At this point I’m confident I’ve identified all of the issues this change could cause, such as Armor and Armor defeating hits. Adding 10 to an individual’s Armor Rating is fine in general but if an attacker scores an Armor-Defeating hit, the system breaks again. Where an AD hit is made in the Step System, the target’s armor is bypassed completely. So an Armor Value of 6 would be treated as an Armor Value of 0, for a net of +6 damage to the target. This Armor Value of 6 is increased to 16 in OneStep, and if an AD hit completely bypassed that, it would reduce Armor to 0 for a net of +16 damage; far more deadly. Instead in OneStep an AD hit will reduce the target’s armor for 10, causing the net effect of an Armor Defeating hit in both the Step System and OneStep to be the same again.
If an unexpected hiccup does show itself during game play, adding or subtracting 10 from a given roll or difficulty will be a minor task. This is actually the specific reason I chose 3d6 as the unifying mechanic as opposed to 2d6; adding or subtracting 10 is faster than adding or subtracting 7. So I’m not expecting any slowdowns if we find an issue that needs resolving.
The other aspect of the Step System I decided to revisit was the Karma system. In Earthdawn, a character pays a number of Legend Points (the Earthdawn equivalent of Experience Points) to purchase Karma points, which he can store. The cost of these points and the amount which he can store is dependent on the race of the character. A character can spend a Karma Point under certain conditions to roll an additional die and add it to his result. In the Step System this die varied depending from a d4 to a d10 on the character’s race. In OneStep I’ve decided to make all Karma dice a d6 to preserve the unified d6-based mechanic. However in the Step System the various Karma Dice helped balance the attribute bonuses and penalties associated with each race. In order to keep this balance I’ve decided to increase or decrease the amount of Legend Points a race has to spend to purchase a Karma Point accordingly.
This does leave one outstanding anomaly: creature Karma. In Earthdawn, some highly magical creatures also have Karma they can spend to increase their rolls. However some of them have Karma Dice that are much higher than those of the player races. The Windling, the highest Karma Die race, rolls a d10, which is the equivalent of Step 6. Some Horrors have a Karma Step of 15 or higher. Unfortunately for the players, having a Horror with a Karma Step of 15 rolling a single d6 when he spend a Karma die is just too statistically dissimilar.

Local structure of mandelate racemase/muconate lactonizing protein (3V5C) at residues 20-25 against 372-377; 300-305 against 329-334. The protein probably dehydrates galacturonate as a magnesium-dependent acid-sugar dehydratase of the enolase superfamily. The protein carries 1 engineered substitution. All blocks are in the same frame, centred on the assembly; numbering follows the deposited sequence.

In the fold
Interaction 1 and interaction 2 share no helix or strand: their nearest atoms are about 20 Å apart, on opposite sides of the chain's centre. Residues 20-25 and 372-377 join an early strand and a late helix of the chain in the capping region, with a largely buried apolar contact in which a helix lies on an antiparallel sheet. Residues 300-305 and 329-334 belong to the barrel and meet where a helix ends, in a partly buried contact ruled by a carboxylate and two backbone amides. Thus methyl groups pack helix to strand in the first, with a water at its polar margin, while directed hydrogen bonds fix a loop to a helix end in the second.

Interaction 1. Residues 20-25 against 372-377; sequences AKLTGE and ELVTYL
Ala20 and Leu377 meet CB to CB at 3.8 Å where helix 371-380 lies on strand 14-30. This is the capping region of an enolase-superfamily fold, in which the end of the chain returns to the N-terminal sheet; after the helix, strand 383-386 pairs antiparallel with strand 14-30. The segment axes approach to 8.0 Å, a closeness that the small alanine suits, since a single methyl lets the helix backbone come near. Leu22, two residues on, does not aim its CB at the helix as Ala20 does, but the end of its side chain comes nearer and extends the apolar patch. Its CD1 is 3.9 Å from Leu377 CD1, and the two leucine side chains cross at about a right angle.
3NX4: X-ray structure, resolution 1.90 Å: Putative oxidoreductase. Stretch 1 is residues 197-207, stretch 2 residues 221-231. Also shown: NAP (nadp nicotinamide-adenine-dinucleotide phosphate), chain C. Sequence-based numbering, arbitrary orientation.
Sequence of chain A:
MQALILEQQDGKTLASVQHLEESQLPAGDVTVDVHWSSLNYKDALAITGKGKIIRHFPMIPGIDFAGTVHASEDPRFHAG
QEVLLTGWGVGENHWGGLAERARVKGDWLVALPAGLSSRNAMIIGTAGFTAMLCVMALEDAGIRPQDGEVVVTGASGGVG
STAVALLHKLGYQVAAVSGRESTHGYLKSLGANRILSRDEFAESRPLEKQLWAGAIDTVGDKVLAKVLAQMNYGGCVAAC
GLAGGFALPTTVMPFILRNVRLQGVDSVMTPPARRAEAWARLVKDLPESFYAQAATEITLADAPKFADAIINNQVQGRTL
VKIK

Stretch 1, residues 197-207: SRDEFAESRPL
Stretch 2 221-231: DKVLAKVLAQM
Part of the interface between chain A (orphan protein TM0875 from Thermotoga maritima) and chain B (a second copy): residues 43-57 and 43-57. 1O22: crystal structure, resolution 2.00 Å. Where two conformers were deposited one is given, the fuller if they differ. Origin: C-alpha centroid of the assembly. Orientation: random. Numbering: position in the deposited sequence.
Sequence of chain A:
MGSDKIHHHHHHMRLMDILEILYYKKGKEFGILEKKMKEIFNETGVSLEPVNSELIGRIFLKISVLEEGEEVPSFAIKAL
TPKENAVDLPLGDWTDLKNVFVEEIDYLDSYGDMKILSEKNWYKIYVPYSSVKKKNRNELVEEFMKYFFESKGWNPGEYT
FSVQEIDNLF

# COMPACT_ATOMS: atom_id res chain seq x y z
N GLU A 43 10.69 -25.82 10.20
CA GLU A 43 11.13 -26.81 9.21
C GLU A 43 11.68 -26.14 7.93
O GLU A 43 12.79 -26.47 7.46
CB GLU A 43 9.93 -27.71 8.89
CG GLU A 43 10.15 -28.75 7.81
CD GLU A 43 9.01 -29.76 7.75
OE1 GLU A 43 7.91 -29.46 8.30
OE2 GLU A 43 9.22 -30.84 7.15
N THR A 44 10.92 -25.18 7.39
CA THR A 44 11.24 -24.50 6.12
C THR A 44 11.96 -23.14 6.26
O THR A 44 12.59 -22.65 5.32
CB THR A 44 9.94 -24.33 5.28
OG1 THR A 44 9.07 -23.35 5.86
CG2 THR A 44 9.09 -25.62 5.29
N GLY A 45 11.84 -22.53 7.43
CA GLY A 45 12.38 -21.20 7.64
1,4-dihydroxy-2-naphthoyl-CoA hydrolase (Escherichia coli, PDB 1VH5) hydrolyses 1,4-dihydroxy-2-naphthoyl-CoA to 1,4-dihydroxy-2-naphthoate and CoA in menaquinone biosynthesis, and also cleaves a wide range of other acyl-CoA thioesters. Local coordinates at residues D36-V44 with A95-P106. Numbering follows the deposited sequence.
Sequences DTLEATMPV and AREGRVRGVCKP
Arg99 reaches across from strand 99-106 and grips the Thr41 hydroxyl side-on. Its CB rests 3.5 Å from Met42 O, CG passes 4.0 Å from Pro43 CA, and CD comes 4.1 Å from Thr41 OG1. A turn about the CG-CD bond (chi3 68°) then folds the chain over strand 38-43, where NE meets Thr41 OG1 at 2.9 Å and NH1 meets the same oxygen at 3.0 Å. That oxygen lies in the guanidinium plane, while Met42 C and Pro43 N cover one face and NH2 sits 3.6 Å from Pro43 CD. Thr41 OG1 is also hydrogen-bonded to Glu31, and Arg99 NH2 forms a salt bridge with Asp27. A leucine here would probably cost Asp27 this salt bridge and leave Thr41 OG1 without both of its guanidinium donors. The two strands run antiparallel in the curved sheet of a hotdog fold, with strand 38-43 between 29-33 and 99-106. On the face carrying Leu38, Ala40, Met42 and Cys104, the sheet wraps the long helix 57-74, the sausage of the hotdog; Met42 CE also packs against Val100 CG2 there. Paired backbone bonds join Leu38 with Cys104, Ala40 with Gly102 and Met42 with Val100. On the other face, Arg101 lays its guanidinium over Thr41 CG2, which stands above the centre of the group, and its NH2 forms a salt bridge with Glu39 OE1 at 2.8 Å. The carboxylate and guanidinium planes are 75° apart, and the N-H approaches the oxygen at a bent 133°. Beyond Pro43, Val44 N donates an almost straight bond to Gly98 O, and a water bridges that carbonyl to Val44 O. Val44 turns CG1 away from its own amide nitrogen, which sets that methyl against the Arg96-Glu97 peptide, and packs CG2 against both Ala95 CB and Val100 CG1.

Here are the possible solutions I’ve identified:
- Choose some value X. For each multiple of X (or fraction thereof) the creature’s Karma Step is, have them roll a d6. So if I set X at 5, a creature with a Karma Step of 15 (average of 15 in the Step System) would roll 3d6 (average +10). Unfortunately it’s impossible to choose a value of X for One Step that results in a perfect match to the Step System.
- Have spending a Karma Point result in d6, always. Boost the number of Karma Points a creature has based on it’s old Karma Step. This will let a creature spend Karma even more freely, but it won’t have near the impact it did before. In addition some creatures like Horrors or Dragons have abilities that require the expenditure of a Karma Point to activate. Many of these abilities are very powerful, and increasing the number of Karma Points a creature has allow these abilities to be activated much more frequently.
- Keep character Karma as above. When a creature spends a Karma Point simply add its Karma Step to the result of the test instead of rolling additional dice. This maintains statistical consistency between the Step System and OneStep, but you loose some of the randomness of the Karma Die.
- Scrap Karma Dice for player characters. Assign each race a Karma Step that corresponds to their old Karma Dice (eg 6 for the Windling). Whenever anyone, character or creature, spends a Karma Point they simply add their Karma Step to the result. Personally I like the idea of Karma resulting in more dice being rolled, but this is an option to maintain consistency between characters and creatures.
At this point I’m still undecided as to which solution is the best. I like 4 the least, but it does make the most mathematical sense. So I’m throwing these options out to the readers. Of the above creature Karma changes, which do you prefer and why?